Captain praises ‘greatest warship’

You’d think a presidential visit to an aircraft carrier would rank high on Navy Capt. Kendall Card’s list of highlights during his command of the USS Abraham Lincoln.

Capt. Kendall Card shares his appreciation in an address to his crew aboard the USS Abraham Lincoln on Thursday.

But President Bush’s visit had to compete with the homecoming at the end of that deployment during the war in Iraq and the recently completed aid mission to Indonesia after the south Asian tsunamis.

Card said farewell to the Lincoln’s crew this week as he passed the command of the Nimitz-class carrier to Capt. C. Andrew McCawley.

Card, who was the skipper for 21/2 years, is leaving the Lincoln to work on the staff of Adm. Timothy Keating at U.S. Northern Command at Peterson Air Force Base, Colo.

It’s a bittersweet switch for Card, who also served as the Lincoln’s second in command in the late 1990s.

“It’s a great warship. And I call it the world’s greatest warship, because I believe it,” Card said.

“This warship is capable of doing anything,” Card said, before correcting himself.

“It’s really the crew that’s capable of doing anything. They turn this ship to life,” he said.

The Texas native has a self-deprecating sense of humor and a fondness for phrases such as “early is on time.” He became the Lincoln’s seventh commanding officer, replacing Capt. D. K. Dupouy two deployments ago when the ship was sent to the war in Afghanistan.

“I don’t really have too many jobs here,” Card said. “The commanding officer really has, I like to say, two main functions. And that’s the head safety officer and the head cheerleader.”

“My number one job is to take care of sailors. They get the ship from Point A to Point B,” he said.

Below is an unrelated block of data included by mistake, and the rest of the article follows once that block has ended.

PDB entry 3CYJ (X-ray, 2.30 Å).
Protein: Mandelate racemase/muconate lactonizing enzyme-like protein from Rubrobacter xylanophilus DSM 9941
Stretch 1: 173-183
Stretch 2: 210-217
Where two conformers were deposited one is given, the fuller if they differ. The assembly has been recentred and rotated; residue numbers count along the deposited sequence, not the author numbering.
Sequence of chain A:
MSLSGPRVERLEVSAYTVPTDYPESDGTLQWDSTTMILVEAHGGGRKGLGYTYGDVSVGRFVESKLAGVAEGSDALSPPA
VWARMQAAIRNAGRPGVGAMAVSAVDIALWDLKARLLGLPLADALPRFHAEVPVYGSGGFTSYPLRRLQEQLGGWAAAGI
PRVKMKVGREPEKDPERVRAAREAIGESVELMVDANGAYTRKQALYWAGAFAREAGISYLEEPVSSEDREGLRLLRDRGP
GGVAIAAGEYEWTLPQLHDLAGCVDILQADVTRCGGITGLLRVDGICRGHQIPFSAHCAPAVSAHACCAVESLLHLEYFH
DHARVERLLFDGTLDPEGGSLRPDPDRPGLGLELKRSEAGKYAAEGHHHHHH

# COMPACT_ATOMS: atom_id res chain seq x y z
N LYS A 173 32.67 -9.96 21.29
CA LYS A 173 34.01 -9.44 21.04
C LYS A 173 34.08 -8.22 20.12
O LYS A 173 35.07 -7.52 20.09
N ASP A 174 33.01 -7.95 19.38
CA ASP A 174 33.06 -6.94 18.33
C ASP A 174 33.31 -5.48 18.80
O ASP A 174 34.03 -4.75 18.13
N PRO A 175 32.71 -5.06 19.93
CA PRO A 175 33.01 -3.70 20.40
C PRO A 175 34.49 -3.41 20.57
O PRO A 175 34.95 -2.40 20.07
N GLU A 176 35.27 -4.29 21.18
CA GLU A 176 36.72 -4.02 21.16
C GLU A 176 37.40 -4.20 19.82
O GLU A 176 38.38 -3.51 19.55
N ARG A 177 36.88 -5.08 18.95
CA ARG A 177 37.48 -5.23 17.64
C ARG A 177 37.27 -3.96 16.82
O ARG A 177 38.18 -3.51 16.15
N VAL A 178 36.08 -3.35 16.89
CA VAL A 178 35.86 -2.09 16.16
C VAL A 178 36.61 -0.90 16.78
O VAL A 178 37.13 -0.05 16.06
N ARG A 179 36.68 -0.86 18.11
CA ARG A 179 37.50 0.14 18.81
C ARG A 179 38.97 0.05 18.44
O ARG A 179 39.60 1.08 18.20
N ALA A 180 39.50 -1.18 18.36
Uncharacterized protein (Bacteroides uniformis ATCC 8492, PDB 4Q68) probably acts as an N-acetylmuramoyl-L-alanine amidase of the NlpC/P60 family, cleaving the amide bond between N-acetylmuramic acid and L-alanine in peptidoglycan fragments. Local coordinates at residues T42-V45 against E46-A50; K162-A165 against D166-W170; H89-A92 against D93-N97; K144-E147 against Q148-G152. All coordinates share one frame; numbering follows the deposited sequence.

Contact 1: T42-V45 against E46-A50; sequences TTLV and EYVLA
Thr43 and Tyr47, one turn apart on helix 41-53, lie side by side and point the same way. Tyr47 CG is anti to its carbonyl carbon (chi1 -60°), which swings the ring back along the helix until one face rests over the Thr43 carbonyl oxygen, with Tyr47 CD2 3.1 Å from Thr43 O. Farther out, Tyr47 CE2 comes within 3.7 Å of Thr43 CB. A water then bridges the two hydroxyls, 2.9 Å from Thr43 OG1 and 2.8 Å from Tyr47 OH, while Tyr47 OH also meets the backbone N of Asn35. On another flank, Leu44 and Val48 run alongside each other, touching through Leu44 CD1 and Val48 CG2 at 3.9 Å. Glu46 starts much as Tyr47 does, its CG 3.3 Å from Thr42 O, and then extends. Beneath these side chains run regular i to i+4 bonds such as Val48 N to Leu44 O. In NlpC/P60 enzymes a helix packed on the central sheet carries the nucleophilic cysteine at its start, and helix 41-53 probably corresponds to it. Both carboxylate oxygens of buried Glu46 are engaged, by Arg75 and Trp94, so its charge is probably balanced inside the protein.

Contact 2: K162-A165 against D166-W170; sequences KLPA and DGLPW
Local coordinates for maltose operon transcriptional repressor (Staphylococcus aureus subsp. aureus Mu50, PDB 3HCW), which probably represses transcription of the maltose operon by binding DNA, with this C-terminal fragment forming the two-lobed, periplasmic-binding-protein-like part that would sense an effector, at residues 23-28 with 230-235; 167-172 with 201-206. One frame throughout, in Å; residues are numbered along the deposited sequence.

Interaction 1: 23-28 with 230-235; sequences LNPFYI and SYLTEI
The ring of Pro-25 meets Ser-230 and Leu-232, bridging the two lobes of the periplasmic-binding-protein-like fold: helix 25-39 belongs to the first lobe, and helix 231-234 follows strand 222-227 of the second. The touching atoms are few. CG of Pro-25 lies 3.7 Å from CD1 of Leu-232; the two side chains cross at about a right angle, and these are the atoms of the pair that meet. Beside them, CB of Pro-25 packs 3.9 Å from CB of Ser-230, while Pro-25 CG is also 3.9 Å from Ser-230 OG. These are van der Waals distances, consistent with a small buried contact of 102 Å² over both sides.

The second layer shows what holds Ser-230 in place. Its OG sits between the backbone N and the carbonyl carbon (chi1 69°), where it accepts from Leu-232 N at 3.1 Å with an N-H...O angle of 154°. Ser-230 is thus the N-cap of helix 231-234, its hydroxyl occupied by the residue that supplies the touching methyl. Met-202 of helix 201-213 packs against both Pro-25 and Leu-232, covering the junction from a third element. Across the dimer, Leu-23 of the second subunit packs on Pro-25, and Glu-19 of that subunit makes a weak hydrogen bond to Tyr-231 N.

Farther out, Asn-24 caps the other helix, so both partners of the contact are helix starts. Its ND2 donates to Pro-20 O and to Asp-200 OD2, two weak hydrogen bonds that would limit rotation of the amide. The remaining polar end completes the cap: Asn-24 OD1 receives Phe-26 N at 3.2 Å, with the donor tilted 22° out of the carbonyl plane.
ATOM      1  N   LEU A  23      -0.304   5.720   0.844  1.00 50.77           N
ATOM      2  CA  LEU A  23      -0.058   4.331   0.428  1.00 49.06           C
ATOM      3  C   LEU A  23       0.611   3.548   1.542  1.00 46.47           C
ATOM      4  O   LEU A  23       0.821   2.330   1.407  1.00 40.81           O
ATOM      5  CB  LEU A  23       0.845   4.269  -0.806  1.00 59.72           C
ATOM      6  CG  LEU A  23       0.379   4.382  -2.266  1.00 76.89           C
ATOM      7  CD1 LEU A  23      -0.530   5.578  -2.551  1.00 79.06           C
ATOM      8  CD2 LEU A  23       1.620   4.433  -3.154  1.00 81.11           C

Card joined the ship as the war in Afghanistan was winding down. The Lincoln was then sent to the Persian Gulf to enforce the no-fly zone in Iraq, but Card knew before he reported to the ship that there was a chance the warship might not make it home on time.

He recalled an earlier meeting with Adm. Timothy Keating in Bahrain, who asked Card when the ship was due to return home.

When he had his answer, the admiral added: “Well, Kenny, the way things are going, I really don’t think that’s going to happen. But we’ll see.”

The Lincoln was on its way back to Everett in early January 2003 when it was told to turn around. War with Iraq seemed certain.

“Ninety-eight percent of the crew just said, yes, we’re the guys to go,” Card said. “We’re trained, we’re ready, we’re in the right place at the right time. This is our mission; we need to go back.”

Some sailors, however, had heartache about the extended deployment, which eventually lasted 290 days.

“Those were the kinds of issues we had to work through. But I was very proud. The crew worked through it.”

Bush visited the Lincoln as the carrier made its way home from the war and thanked the crew. That wasn’t the high point of Card’s time on the Lincoln, though.

He’s quick to say what was: Seeing 30,000 people waiting in Everett to welcome the ship home

“You never forget that. That’s what makes it the best port in the world. And that is not a paid political advertisement,” he said.

“I’m telling you, I have never seen a bigger homecoming, I have never experienced anything like it.”

The Lincoln returned from a five-month deployment in early March leading the humanitarian relief effort to help those who survived the devastating Dec. 26 tsunamis in south Asia.

While the president’s visit had been No. 2 on Card’s Lincoln highlight list, helping the tsunami survivors kicked the commander in chief’s visit down to No. 3.

Card, a helicopter pilot, flew two missions into Banda Aceh to deliver supplies. On one, he flew out a little girl who had two broken legs.

“Empty your helicopter of rice and water into a landing zone with a bunch of starving children. You want instant gratification, it’s that,” he said.

Card says the crew should get the credit.

“You see those folks working that flight deck all day long, you walk down to the propulsion plant and you see them down there sweating … pulling major machinery in and out for repair. You see people in the mess decks cooking the 20,000 meals a day,” he said. “It’s not hard to get inspiration here.”

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